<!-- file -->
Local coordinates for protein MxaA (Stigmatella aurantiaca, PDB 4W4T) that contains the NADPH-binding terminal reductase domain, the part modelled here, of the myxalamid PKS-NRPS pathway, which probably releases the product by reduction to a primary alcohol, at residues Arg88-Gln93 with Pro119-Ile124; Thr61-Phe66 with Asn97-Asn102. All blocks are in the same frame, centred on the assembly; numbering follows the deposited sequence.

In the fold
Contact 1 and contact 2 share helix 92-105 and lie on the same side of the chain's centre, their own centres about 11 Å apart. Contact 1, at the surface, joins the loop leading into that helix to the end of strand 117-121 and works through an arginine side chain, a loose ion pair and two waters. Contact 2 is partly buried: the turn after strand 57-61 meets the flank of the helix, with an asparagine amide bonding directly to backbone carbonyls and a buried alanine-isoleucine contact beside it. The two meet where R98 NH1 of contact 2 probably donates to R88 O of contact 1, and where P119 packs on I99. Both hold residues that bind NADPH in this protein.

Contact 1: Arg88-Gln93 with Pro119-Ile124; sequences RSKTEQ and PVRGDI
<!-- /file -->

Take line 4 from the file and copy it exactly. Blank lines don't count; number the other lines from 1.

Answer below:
Contact 1: Arg88-Gln93 with Pro119-Ile124; sequences RSKTEQ and PVRGDI